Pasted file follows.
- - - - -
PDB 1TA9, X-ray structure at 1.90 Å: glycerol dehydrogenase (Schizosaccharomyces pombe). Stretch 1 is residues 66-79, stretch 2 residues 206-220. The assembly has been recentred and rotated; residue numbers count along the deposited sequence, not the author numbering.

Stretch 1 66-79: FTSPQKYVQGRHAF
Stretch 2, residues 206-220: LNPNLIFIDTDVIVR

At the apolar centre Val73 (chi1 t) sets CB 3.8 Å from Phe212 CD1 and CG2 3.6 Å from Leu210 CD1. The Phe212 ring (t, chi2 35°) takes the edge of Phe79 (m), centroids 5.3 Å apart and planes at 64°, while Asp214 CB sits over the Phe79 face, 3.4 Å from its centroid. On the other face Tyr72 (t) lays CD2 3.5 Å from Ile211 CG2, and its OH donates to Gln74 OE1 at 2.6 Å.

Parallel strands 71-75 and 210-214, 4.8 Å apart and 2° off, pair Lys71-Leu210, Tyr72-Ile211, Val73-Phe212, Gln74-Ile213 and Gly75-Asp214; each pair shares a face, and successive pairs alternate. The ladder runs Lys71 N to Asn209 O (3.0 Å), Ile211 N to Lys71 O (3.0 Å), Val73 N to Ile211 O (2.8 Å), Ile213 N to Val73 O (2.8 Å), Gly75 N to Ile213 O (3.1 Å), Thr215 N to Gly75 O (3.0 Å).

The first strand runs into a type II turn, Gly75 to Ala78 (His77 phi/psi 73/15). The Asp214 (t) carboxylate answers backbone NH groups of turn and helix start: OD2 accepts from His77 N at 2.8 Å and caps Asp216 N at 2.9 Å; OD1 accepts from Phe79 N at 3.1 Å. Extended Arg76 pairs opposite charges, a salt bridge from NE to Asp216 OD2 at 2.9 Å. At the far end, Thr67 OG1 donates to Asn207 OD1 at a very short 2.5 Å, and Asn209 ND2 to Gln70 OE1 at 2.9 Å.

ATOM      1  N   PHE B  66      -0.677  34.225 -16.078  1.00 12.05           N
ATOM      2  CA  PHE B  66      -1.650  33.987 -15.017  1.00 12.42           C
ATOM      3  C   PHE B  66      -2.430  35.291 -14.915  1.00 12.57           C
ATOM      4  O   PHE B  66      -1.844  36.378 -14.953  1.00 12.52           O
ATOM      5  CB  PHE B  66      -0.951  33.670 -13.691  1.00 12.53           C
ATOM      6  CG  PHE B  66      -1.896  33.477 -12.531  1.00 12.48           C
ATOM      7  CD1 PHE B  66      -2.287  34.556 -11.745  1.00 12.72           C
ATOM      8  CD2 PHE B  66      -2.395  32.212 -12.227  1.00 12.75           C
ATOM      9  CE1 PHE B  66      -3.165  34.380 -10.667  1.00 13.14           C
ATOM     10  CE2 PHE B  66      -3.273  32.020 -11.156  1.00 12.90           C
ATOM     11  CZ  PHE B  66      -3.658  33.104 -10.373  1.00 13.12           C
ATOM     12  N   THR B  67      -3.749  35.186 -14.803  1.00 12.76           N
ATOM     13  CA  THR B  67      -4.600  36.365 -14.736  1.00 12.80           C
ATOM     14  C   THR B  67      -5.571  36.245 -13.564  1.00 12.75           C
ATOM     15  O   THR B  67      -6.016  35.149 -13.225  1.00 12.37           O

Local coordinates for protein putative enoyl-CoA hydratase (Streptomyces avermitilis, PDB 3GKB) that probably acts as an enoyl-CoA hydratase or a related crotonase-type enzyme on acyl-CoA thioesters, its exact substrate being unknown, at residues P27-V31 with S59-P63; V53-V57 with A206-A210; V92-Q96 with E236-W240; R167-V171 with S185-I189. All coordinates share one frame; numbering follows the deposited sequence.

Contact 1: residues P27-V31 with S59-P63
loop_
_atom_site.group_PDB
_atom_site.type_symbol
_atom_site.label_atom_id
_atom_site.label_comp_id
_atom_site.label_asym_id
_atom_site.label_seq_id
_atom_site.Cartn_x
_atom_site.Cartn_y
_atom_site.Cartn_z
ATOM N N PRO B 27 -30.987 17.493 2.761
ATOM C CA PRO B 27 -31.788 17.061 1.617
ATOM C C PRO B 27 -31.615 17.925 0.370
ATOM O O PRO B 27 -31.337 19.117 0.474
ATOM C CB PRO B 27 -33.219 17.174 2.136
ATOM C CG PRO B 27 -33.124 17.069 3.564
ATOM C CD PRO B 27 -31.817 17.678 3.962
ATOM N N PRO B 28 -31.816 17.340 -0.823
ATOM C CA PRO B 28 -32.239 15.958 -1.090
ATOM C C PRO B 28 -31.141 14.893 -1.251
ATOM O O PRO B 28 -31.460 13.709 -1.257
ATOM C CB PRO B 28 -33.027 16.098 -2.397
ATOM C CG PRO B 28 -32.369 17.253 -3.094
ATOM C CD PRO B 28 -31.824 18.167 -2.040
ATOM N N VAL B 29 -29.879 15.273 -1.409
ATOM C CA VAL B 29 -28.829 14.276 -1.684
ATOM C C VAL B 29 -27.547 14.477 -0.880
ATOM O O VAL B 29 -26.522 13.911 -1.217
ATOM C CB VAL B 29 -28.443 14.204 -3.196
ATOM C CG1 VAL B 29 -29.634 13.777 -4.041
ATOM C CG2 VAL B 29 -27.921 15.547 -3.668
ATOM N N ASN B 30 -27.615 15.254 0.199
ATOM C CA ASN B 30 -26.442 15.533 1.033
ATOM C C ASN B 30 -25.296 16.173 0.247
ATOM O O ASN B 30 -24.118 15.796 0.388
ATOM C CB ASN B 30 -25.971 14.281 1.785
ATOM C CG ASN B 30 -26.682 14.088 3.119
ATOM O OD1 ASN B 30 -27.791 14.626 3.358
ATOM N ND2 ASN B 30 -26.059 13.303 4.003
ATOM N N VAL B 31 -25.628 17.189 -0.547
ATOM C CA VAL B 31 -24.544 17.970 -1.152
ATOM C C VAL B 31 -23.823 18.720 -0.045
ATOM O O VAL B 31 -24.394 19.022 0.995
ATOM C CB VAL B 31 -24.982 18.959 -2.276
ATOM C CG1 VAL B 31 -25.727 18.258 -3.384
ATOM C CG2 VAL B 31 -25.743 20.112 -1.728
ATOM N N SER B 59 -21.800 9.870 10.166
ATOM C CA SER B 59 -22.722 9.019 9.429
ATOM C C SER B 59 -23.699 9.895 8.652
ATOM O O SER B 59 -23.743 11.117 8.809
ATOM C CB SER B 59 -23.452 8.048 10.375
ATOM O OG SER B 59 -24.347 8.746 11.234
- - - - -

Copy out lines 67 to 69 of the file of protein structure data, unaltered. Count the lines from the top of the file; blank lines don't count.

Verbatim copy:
ATOM C CB VAL B 31 -24.982 18.959 -2.276
ATOM C CG1 VAL B 31 -25.727 18.258 -3.384
ATOM C CG2 VAL B 31 -25.743 20.112 -1.728